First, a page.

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        I’ve been an educator since I was a child. When I was in third grade I learned about the anatomy of the gastrointestinal system at school. I listened intently, fixated by the amazing complexity of processes occurring that moment within my body. I ran home off the bus that day and regaled my parents with the details I had learned. I talked about the topic with them for an hour and then discussed the implications with them. I didn’t know at the time that this was teaching, but I knew that I was happy.

        I kept doing this throughout my childhood, teaching random things from school to my parents. It helped me remember my studies and incorporate my education into my more casual life. When I joined the volunteer staff at a Cincinnati Nature Center summer camp in my 12th year of life I exalted in my ability to describe the world around the campers to them in an engaging way. The counselors quickly picked up on this trait and encouraged it: I was, for the first time, learning about how to educate people.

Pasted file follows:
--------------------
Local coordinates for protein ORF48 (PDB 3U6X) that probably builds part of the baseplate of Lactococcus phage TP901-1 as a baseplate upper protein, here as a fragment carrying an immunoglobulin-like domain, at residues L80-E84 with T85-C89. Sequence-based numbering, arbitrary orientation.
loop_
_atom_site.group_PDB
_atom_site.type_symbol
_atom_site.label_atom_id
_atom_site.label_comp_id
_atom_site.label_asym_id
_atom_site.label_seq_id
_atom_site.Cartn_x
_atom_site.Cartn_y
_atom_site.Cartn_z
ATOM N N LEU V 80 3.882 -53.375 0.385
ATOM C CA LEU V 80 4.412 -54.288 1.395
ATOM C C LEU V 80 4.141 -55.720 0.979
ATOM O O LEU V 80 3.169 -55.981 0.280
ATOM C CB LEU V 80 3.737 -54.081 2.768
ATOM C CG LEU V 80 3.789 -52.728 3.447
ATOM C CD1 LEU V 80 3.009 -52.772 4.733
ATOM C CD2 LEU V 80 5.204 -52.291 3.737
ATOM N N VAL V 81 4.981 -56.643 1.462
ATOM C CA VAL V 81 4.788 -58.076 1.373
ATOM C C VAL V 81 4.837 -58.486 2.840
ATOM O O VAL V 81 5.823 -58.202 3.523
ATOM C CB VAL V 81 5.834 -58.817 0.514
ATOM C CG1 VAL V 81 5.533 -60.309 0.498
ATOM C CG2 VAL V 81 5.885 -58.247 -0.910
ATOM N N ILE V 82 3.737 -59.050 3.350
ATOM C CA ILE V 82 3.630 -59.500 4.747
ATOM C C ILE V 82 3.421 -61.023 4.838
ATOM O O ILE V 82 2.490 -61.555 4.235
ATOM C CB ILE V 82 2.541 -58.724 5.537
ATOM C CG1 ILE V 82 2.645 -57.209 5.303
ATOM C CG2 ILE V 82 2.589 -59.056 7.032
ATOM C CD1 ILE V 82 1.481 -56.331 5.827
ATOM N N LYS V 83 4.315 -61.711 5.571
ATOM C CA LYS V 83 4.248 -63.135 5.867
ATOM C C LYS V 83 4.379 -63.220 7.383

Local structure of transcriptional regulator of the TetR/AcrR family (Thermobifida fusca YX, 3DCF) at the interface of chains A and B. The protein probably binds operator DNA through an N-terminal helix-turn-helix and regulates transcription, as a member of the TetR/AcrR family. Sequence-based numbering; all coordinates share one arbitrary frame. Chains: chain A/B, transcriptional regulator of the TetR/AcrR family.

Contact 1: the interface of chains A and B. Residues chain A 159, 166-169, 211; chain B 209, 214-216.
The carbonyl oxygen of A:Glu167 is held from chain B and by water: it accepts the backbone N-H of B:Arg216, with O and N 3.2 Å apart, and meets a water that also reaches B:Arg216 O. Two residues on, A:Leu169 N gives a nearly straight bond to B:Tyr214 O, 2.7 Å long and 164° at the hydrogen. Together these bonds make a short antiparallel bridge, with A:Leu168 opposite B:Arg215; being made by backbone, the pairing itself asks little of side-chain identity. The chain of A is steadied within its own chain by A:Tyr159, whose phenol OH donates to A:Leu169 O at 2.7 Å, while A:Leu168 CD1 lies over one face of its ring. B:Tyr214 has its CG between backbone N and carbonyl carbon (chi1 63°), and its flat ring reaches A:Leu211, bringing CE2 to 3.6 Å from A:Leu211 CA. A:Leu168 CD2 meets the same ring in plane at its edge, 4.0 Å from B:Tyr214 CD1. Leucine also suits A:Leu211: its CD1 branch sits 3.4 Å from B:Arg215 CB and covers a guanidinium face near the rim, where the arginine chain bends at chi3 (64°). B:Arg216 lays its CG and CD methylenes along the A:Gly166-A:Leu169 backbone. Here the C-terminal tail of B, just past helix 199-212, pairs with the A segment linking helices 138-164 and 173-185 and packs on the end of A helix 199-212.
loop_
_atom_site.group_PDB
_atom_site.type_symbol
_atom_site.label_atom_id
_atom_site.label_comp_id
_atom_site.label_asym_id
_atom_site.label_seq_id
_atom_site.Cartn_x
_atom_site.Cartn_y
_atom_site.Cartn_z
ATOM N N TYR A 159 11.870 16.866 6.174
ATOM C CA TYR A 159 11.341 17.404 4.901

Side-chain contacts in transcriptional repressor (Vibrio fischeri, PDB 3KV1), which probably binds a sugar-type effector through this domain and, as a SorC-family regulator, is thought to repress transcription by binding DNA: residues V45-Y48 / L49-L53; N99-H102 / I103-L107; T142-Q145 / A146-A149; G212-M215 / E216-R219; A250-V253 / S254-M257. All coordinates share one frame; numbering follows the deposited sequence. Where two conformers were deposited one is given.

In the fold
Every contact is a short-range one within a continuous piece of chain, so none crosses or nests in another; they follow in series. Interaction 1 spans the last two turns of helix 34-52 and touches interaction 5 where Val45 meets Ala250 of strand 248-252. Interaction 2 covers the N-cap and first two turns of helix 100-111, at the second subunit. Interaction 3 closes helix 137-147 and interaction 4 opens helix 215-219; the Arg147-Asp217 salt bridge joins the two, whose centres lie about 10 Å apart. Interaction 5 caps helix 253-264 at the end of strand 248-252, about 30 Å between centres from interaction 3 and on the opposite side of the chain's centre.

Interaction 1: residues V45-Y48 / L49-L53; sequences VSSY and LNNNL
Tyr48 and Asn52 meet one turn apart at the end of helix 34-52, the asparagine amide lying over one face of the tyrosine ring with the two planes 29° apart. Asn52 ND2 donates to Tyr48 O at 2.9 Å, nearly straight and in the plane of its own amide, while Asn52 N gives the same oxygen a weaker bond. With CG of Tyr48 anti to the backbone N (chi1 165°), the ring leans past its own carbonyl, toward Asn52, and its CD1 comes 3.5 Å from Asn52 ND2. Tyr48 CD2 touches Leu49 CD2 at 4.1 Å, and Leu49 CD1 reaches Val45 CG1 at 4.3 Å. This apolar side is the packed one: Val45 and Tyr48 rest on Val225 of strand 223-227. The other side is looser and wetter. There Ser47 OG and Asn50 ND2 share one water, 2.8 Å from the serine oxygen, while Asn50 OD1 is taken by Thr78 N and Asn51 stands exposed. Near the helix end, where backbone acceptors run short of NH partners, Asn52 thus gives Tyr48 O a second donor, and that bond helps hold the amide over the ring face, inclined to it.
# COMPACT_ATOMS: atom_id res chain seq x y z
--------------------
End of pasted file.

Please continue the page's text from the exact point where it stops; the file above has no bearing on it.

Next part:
I realized around this time that teaching was a process of learning as well. When one taught well, they learned along with their students. A lecture should never be a just a lecture. I create a journey of sorts when teaching: a series of revelations. Learning, at its best, works in eureka moments. Through suggestion and discussion of implications with students, a teacher has a higher likelihood of giving these moments of realization to their students. This also requires the teacher to become excited and invested in both the students’ learning and the subject at hand. If a teacher does not know something they should first discuss it with their students. In the age of the smartphone, students may want to “just look it up”. You can’t let this happen at first. Discussion and engagement in the subject allow for the answer to show the synthesis of many of the ideas that students will touch on. Ask students what they know and what they believe, then show them what the rest of humanity believes. Thus, the goals of the teacher and student synchronize in trying to figure out how something works or how an event affected something. As an example, the best history teachers don’t just show their class a timeline of events, they recount the events in a story-like fashion and allow their students to consider the implications of each event as informed by previous facts. If we teach history like a timeline, all the events feel predestined and unimportant to the student. If we reveal each event, piece by piece, the painting of reality comes into focus and the student realizes the complex web of interactions present at every moment of time in the universe. This applies to science, humanities, social sciences, and art as well. Teaching must be learning for learning to be enjoyed.